Below the cloak protrudes the end of a sword, and his legs are encased in a pair of riding boots.

To see the Man in Grey is considered a good omen, and he said to only appear when a show is going to be a success. The Theatre Royal has hosted a long succession of stage hits–Oklahoma, Carousel, The King and I, and My Fair Lady. Archer recounts one actor’s experience of the ghost:

Morgan Davies, a leading player in Carousel, one of Drury Lane’s biggest hits, told me soon after the run began how he had seen the ghost.

It was a Saturday matinee and, as usual, the house was full–except for a solitary box which attracted Davies’ attention for that reason. Then, while on the stage, Davies looked again, and registered the fact the box was now occupied. The figure he saw wore a long grey cloak, open at the front revealing sleeves adorned with ruffles. Davies realised with a shock that the occupant in the box was standing–and was transparent. Davies could see straight through him to the door of the box which was illumined by a glow of light. During that scene Davies was on stage for twenty-five minutes. For at least ten minutes of that time, he told me emphatically, the ghost stood there, motionless save for a slight swaying movement and a gesture he made with his arms. Then he disappeared.

Carousel, Theatre Royal Drury Lane, 1950s

The famous five and their merry guide wandered through the theatre. Lights were dim and there was a sense of something just about to happen. If not the ghost of the Man in Grey, then perhaps one of the other spectres or at least the curtain up on some glorious production. They talked quietly, almost reverentially, together, while the enthusiastic Macqueen Pope led them closer to the stage. It was a visit that deserved a camera crew to film proceedings and capture the high expectations and the inevitable disappointment that was to follow. As Archer recalled:

I have never seen the “Man in Grey” myself. Perhaps I went to meet him with the wrong company. For with me were Boris Karloff, the Frankenstein monster, Tod Slaughter, who gained his reputation in such horrors as The Murder in the Red Barn and Sweeney Todd, the Demon Barber, Valentine Dyall, the doom=portending voice of the “Man in Black” series of broadcast terror plays, and a famous real-life detective, ex-Superintendant Robert Fabian of Scotland Yard.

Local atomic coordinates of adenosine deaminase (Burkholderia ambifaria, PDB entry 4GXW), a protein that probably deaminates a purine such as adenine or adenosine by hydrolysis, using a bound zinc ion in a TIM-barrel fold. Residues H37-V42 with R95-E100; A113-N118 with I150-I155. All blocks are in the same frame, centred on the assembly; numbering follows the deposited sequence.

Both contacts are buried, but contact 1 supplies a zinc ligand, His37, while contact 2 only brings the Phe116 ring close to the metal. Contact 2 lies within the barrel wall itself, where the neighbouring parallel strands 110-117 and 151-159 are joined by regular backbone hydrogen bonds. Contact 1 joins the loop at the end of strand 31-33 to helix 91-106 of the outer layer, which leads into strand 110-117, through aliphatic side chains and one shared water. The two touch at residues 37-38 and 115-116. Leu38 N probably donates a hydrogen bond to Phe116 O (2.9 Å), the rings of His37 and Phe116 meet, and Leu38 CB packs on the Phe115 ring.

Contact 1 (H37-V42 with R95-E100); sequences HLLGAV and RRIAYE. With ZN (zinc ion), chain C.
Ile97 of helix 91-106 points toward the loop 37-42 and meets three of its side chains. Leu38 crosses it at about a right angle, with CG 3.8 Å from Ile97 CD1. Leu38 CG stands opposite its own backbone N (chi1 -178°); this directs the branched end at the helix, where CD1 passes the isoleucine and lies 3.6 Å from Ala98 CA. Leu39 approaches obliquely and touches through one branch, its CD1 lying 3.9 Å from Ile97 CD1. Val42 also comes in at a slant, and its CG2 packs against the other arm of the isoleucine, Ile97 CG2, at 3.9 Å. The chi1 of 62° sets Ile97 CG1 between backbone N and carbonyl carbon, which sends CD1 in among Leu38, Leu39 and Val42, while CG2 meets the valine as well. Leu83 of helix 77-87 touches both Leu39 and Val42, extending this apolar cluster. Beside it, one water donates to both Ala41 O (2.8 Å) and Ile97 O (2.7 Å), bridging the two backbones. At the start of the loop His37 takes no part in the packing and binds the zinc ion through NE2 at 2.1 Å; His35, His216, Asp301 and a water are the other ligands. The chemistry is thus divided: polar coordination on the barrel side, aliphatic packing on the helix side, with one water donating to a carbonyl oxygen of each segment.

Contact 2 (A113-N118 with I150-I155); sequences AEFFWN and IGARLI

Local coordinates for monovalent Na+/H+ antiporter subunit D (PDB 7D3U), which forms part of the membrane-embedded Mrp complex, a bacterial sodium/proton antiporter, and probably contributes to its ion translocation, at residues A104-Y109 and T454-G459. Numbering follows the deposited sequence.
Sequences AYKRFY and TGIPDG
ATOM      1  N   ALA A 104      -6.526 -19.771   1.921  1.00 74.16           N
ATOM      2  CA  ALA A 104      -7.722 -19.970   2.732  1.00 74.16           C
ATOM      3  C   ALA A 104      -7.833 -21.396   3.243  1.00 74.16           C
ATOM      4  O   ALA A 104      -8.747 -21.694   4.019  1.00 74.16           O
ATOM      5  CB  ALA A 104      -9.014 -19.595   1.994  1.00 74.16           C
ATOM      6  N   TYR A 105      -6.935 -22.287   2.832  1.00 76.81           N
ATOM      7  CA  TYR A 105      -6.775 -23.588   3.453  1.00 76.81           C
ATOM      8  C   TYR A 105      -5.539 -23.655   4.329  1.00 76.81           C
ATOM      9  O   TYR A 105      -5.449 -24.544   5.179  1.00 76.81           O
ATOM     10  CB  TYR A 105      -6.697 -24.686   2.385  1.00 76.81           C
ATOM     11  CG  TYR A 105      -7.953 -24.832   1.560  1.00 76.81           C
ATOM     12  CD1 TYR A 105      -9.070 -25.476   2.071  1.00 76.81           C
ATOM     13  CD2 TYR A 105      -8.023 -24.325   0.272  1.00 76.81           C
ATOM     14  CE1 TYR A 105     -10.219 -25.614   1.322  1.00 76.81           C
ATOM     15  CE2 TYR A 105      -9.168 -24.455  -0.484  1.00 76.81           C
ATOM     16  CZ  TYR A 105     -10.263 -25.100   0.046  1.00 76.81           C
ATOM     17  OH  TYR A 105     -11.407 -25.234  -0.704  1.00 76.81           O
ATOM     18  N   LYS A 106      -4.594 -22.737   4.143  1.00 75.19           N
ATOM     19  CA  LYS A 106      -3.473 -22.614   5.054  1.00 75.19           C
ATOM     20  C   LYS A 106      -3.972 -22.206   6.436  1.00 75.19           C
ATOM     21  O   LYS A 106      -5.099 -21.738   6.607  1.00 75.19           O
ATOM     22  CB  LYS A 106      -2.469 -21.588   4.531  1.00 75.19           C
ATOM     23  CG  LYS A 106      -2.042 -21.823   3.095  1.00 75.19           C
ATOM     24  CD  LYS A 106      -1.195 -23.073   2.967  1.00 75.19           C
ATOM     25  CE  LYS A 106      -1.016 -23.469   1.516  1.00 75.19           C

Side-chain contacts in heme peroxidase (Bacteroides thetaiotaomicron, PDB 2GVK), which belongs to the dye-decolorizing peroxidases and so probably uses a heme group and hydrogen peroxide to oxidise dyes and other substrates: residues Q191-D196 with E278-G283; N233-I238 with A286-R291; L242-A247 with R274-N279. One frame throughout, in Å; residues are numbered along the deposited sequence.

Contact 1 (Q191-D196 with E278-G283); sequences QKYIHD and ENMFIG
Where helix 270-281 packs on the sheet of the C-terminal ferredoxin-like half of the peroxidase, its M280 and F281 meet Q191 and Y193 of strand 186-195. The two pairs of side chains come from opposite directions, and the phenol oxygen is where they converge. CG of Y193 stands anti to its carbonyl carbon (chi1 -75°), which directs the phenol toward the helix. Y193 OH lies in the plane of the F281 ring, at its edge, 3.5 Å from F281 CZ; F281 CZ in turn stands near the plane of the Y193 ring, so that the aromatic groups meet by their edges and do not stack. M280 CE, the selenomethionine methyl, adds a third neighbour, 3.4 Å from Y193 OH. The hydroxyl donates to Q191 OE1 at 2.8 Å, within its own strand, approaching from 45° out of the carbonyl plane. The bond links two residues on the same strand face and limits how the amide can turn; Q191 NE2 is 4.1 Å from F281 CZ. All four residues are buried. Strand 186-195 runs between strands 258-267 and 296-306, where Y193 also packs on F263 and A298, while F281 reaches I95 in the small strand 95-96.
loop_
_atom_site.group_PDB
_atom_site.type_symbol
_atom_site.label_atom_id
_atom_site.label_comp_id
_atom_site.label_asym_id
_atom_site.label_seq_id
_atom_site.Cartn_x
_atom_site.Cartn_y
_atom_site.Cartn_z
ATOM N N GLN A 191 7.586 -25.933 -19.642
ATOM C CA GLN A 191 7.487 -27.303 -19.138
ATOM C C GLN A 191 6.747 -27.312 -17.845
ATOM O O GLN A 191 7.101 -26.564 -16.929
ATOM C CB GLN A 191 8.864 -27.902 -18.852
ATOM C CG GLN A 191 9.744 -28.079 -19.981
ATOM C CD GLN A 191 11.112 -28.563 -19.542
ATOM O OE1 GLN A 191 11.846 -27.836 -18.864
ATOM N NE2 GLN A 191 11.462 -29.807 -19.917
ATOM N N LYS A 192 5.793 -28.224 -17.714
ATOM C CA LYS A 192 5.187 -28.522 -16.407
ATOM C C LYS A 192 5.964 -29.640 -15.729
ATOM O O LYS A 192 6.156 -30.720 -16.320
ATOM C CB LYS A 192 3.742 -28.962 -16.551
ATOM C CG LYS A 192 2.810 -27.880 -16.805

Our guide was W. Macqueen Pope, historian of Drury Lane, who has seen the “Man un Grey” more times than anyone. Often he tried to talk to the ghost, he told me, but it always vanished before he could get very near. Whether he was scared away by the reputations of Karloff, Slaughter and Valentine Dyall–three of the nicest “ghouls” I have ever met–or was frightened that Fabian might arrest him for loitering, I cannot say. But the ghost did not appear on that occasion. Not even Macqueen Pope caught a glimpse of him.

Theatre Royal Drury Lane, 1800s.

Perhaps if this whole adventure had commenced on some dark and stormy night as banshees shrieked and werewolves howled…then things may have been different?

It is left unrecorded whether Karloff and his fellow ghost hunters were disappointed by a lack of paranormal activity. One would surmise a refreshing gin and tonic in the green room would have remedied any ill feeling. It is often suggested that actors are more susceptible to seeing ghosts and things beyond our ken, in part because they are more open to suggestion. Surprisingly, Karloff was at times very superstitious, in particular when preparing for a role when he repeated actions which he had first performed while filming Frankenstein. For example, putting on a costume or leaving a dressing room in certain manner. He also believed in luck. Before his success, he never doubted his luck, even if he was down to his last five cents, Karloff said he always believed he would make it no matter how long it took.

Apart from horror movies, Karloff leant his name and image to a wide selection of other projects–books, TV shows, adverts. In the early 1960s, the comic book series which came off the back of Karloff’s TV series Thriller. When the show was cancelled, publisher Gold Key re-titled the comic as Boris Karloff’s Tales of Mystery in 1963. It was published long after Karloff’s death in 1969, until the early 1980s.

Boris Karloff, Tales of Mystery, comics

Boris Karloff, Tales of Mystery, comics

Boris Karloff, Tales of Mystery, comics

Boris Karloff, Tales of Mystery, comics

Boris Karloff, Tales of Mystery, comics

Boris Karloff, Tales of Mystery, comics

Boris Karloff, Tales of Mystery, comics

Boris Karloff, Tales of Mystery, comics

Boris Karloff, Tales of Mystery, comics

Boris Karloff, Tales of Mystery, comics

Boris Karloff, Tales of Mystery, comics

Boris Karloff, Tales of Mystery, comics

Boris Karloff, Tales of Mystery, comics

Boris Karloff, Tales of Mystery, comics

H/T WikiCommons and Monster Brains